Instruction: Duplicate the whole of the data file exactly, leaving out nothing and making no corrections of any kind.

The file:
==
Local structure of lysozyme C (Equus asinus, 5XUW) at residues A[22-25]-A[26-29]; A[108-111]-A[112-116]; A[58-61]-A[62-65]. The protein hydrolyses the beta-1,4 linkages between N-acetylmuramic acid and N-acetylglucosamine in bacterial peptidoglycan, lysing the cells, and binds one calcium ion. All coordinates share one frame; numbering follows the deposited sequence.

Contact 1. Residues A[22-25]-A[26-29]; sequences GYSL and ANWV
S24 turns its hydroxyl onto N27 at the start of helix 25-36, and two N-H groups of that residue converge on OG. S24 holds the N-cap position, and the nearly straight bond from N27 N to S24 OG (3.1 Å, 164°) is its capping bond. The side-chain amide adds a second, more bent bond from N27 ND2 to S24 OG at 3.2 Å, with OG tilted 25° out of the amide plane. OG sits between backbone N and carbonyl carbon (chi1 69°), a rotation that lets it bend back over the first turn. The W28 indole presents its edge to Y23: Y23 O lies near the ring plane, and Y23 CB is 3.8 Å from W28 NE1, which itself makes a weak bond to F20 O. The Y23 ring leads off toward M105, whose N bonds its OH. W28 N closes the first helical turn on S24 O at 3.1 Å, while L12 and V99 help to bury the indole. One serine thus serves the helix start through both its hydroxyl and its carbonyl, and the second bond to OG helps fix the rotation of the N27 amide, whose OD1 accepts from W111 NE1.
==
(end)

Local structure of lysozyme C (Equus asinus, 5XUW) at residues A[22-25]-A[26-29]; A[108-111]-A[112-116]; A[58-61]-A[62-65]. The protein hydrolyses the beta-1,4 linkages between N-acetylmuramic acid and N-acetylglucosamine in bacterial peptidoglycan, lysing the cells, and binds one calcium ion. All coordinates share one frame; numbering follows the deposited sequence.

Contact 1. Residues A[22-25]-A[26-29]; sequences GYSL and ANWV
S24 turns its hydroxyl onto N27 at the start of helix 25-36, and two N-H groups of that residue converge on OG. S24 holds the N-cap position, and the nearly straight bond from N27 N to S24 OG (3.1 Å, 164°) is its capping bond. The side-chain amide adds a second, more bent bond from N27 ND2 to S24 OG at 3.2 Å, with OG tilted 25° out of the amide plane. OG sits between backbone N and carbonyl carbon (chi1 69°), a rotation that lets it bend back over the first turn. The W28 indole presents its edge to Y23: Y23 O lies near the ring plane, and Y23 CB is 3.8 Å from W28 NE1, which itself makes a weak bond to F20 O. The Y23 ring leads off toward M105, whose N bonds its OH. W28 N closes the first helical turn on S24 O at 3.1 Å, while L12 and V99 help to bury the indole. One serine thus serves the helix start through both its hydroxyl and its carbonyl, and the second bond to OG helps fix the rotation of the N27 amide, whose OD1 accepts from W111 NE1.